There’s a meme going around right now with a quote from Matthew McConaughey: “Best thing you could probably do as a father is make sure they see how you love their mother.” As a father of three who came from a broken home, I can say this is a true statement.
I watched my father walk out on my mother. After they spoke about his affair, Mom went into the garage and sat in the family Blazer, crying, hands on the steering wheel as if she planned to drive but didn’t know where. Meanwhile, Dad crammed Wrangler jeans and polyester shirts into a duffle bag. The sounds are what I remember most: slamming doors and shuffled steps, Mom’s heaving, sloppy gasps, the roll and pop of sliding closet doors, Dad’s motor turning over. It became quiet after that, the kind of swampy silence that follows the crash of broken glass or a difficult and unanswerable question.
Sometimes I think about Mom resting her head on the steering wheel, crying, as Dad packed his things, and I realize I never want my children to see that. I never want them to feel the way I felt in that moment. I never want them to wonder if their father loves their mother, or when he’s not home, if he’s being faithful.
But the real catch (and I think this is a problem with many children raised in the ’80s) is this: Because it became more and more acceptable for a father to walk out on the mother of his children, I now feel like I don’t really know how to be a good husband and father. I question it all the time. And I am confident there are mothers with my same background who feel this way, too.
But what I do know is the way I treat my wife is reflected in my children. They are 9, 7, and 2, and the older two are pretty good at picking up what’s going on. Not that Mel and I fight all that much anymore, but when we do, I can see how much it disrupts them. Sometimes during an argument, they just gaze at the two of us from the sofa, their eyes moving side to side, trying to figure it out.
But more importantly, they also notice when we go out for a date. When we come back, they ask what we did. They want to know where we ate, where we went, what movie we saw, and if both of us liked it.
I try to buy my wife flowers once a month, and that has had a really big impact on our children, too. I want my son to see me buy his mother flowers because I never saw my father do it. I want my son to know how to treat a wife and mother. I want him to know the importance of showing the mother of his children affection, even after many years of marriage. I want to show him by example.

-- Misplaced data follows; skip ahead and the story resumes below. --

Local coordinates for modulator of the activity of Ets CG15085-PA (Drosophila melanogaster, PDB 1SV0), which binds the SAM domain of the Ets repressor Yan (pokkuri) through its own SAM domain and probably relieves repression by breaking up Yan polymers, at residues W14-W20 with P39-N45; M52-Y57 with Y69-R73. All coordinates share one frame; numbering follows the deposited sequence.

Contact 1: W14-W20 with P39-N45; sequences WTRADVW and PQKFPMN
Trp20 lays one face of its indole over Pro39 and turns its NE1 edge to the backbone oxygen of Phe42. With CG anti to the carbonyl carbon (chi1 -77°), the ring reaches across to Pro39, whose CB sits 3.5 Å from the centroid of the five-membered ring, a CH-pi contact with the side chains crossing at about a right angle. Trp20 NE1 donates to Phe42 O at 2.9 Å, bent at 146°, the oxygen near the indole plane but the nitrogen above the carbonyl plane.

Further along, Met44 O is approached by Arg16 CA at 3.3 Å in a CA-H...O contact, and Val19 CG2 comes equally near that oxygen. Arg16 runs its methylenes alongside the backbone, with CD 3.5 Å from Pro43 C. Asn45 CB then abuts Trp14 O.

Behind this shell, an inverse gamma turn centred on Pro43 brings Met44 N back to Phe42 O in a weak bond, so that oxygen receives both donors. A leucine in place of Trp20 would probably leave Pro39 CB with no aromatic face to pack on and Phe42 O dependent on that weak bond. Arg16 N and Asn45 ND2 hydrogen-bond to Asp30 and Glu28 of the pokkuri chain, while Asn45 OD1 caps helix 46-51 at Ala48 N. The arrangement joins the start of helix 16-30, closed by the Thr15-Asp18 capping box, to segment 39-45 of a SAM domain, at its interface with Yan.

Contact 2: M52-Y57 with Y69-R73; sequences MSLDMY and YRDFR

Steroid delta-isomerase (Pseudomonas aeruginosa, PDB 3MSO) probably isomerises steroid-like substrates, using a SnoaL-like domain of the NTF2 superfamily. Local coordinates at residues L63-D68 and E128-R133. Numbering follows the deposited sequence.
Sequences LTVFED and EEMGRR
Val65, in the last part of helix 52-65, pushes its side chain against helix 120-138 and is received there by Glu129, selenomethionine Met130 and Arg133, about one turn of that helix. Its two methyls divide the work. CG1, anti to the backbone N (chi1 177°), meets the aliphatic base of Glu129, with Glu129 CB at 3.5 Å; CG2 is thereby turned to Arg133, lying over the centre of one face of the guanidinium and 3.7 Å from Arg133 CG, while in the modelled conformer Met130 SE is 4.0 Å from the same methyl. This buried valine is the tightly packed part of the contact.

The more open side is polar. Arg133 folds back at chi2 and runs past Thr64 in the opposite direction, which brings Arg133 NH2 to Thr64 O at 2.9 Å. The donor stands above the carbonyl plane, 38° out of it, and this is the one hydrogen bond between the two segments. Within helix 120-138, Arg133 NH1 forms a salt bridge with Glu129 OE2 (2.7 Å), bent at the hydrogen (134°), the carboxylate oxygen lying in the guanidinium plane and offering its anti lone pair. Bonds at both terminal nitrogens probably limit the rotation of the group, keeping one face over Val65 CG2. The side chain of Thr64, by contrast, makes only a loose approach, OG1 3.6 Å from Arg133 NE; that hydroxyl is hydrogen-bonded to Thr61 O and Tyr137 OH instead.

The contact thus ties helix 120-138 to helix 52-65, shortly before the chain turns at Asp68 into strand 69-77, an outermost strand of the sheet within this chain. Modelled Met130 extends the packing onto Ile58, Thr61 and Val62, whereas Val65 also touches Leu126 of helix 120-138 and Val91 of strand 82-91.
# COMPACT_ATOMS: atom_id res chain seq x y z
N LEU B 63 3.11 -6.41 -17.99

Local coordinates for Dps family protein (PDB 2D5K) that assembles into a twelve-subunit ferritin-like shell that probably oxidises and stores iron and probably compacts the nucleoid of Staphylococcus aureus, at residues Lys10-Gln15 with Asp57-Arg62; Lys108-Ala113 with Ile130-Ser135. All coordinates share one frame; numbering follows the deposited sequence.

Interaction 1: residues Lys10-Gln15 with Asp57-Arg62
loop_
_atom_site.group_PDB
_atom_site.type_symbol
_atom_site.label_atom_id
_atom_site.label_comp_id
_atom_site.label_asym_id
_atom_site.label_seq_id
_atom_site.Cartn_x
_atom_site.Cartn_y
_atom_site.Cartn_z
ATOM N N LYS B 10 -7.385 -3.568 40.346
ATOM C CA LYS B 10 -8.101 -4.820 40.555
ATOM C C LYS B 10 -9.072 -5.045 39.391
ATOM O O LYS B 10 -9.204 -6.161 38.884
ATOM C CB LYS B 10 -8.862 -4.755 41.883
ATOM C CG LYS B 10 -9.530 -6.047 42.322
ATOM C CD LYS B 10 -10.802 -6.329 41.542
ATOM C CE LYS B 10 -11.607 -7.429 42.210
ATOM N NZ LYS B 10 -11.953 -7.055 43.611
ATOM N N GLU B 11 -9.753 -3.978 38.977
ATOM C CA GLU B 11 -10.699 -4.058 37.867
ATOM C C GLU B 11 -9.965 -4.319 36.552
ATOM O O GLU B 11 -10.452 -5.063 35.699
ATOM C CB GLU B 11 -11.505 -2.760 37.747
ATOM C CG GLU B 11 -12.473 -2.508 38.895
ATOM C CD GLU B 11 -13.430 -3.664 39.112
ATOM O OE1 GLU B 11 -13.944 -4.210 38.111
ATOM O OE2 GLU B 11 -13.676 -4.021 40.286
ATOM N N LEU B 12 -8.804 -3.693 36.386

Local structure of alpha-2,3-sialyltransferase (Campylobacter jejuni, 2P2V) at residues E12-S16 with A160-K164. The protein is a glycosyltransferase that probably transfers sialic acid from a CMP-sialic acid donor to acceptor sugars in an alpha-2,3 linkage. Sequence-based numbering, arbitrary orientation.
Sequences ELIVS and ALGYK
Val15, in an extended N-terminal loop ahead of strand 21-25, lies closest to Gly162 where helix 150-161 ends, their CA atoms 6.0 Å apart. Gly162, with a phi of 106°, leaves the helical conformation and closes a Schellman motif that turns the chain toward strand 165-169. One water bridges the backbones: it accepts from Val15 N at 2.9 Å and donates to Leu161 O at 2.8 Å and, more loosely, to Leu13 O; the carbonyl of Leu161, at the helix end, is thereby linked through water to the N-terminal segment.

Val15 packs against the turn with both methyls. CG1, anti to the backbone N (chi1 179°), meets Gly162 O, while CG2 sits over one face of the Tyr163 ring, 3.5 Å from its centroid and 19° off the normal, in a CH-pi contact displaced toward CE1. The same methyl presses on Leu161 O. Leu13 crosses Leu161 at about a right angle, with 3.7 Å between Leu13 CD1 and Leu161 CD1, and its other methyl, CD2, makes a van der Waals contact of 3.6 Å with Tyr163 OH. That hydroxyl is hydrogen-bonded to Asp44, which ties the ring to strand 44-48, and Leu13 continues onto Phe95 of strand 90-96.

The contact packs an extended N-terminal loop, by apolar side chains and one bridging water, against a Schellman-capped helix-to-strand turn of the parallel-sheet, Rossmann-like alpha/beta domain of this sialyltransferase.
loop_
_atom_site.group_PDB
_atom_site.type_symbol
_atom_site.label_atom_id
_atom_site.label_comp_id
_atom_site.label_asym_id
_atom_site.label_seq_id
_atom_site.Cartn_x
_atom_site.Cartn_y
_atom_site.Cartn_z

And for my daughters, I want them to expect flowers. I want them to marry someone who is willing to take that extra little bit of time and money to invest in romance.
I don’t want them to feel lost like I did. I want them to know what a good marriage looks like. I want them to know, without a shadow of a doubt, I loved their mother more than anything. And in order to do that, I need to show it to them.
But therein lies the reality of marriage, love, and family. Love is a verb. Love is an action. It’s not something that you just fall into and then you take your hands off the wheel. Love is a constant gesture. It is a million “I love you” text messages, phone calls to show you care, warm embraces, tender hugs and kisses, dates, smiles, and winks. Love is watching the kids when your partner needs a break. It’s finding a compromise where no one wins 100%, but it’s something everyone can live with.
Showing your kids you love their mother means saying “sorry.” It means admitting you were wrong. It means saying “I love you.” It means doing all of this in front of your children.
Every time I tell my son I love his mother, he rolls his eyes and says, “I know, Dad.” He says it like I just told him water is wet. It’s just the reality of his life. Honestly, I love that. I love that he knows I love his mother because I know it gives him a secure foundation. Regardless of what goes on in his life, he will always have two parents who love each other and him. Coming from a broken home, I know how important that is to a child.
But honestly, if you don’t show the mother of your children you love her, then what are you showing? In the case of my father, it was indifference. It was avoidance. It was the silence of two people who were once in love but eventually drifted apart.
It took me being married for over a decade to realize exactly what was wrong about my parents’ marriage, and what I needed to do to be a better husband and father than the one I had.
Fathers, I can say with complete sincerity that your marriage, your family, all of it, will get better — it will get warmer, and it will get more functional — if you show your love in actions.
It’s the grease of marriage. It’s the marital maintenance that so many people talk about. It’s what your children need to see so they can feel comfortable and safe in their own home and with the structure two loving parents provide.
It is the best investment you can make. Trust me.
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